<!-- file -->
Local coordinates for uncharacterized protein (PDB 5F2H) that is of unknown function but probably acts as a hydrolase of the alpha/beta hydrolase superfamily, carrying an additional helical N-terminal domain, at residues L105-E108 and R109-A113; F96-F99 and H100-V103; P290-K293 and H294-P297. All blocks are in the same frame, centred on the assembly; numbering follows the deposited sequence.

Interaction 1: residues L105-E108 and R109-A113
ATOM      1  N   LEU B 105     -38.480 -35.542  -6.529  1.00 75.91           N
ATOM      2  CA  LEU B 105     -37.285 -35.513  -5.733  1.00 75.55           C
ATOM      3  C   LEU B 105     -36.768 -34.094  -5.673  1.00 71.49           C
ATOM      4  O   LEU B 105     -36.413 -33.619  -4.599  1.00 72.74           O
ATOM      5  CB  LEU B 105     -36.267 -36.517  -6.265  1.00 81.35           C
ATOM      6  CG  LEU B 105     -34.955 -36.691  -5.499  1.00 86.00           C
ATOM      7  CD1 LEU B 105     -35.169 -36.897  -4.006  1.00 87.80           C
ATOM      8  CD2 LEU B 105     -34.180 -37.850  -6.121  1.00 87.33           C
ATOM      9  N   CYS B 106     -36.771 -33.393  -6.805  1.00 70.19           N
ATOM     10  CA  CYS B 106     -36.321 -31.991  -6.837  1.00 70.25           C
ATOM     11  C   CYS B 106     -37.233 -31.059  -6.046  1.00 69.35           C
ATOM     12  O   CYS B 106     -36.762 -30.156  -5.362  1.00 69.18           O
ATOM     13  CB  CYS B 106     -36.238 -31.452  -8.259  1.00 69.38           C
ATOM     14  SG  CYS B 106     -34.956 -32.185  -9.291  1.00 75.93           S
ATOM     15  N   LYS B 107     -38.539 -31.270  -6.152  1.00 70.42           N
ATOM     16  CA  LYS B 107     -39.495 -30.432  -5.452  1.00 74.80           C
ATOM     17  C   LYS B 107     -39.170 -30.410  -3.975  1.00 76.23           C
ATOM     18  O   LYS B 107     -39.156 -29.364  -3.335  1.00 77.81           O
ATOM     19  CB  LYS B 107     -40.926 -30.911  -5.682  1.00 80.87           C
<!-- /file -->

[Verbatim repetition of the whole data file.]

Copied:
Local coordinates for uncharacterized protein (PDB 5F2H) that is of unknown function but probably acts as a hydrolase of the alpha/beta hydrolase superfamily, carrying an additional helical N-terminal domain, at residues L105-E108 and R109-A113; F96-F99 and H100-V103; P290-K293 and H294-P297. All blocks are in the same frame, centred on the assembly; numbering follows the deposited sequence.

Interaction 1: residues L105-E108 and R109-A113
ATOM      1  N   LEU B 105     -38.480 -35.542  -6.529  1.00 75.91           N
ATOM      2  CA  LEU B 105     -37.285 -35.513  -5.733  1.00 75.55           C
ATOM      3  C   LEU B 105     -36.768 -34.094  -5.673  1.00 71.49           C
ATOM      4  O   LEU B 105     -36.413 -33.619  -4.599  1.00 72.74           O
ATOM      5  CB  LEU B 105     -36.267 -36.517  -6.265  1.00 81.35           C
ATOM      6  CG  LEU B 105     -34.955 -36.691  -5.499  1.00 86.00           C
ATOM      7  CD1 LEU B 105     -35.169 -36.897  -4.006  1.00 87.80           C
ATOM      8  CD2 LEU B 105     -34.180 -37.850  -6.121  1.00 87.33           C
ATOM      9  N   CYS B 106     -36.771 -33.393  -6.805  1.00 70.19           N
ATOM     10  CA  CYS B 106     -36.321 -31.991  -6.837  1.00 70.25           C
ATOM     11  C   CYS B 106     -37.233 -31.059  -6.046  1.00 69.35           C
ATOM     12  O   CYS B 106     -36.762 -30.156  -5.362  1.00 69.18           O
ATOM     13  CB  CYS B 106     -36.238 -31.452  -8.259  1.00 69.38           C
ATOM     14  SG  CYS B 106     -34.956 -32.185  -9.291  1.00 75.93           S
ATOM     15  N   LYS B 107     -38.539 -31.270  -6.152  1.00 70.42           N
ATOM     16  CA  LYS B 107     -39.495 -30.432  -5.452  1.00 74.80           C
ATOM     17  C   LYS B 107     -39.170 -30.410  -3.975  1.00 76.23           C
ATOM     18  O   LYS B 107     -39.156 -29.364  -3.335  1.00 77.81           O
ATOM     19  CB  LYS B 107     -40.926 -30.911  -5.682  1.00 80.87           C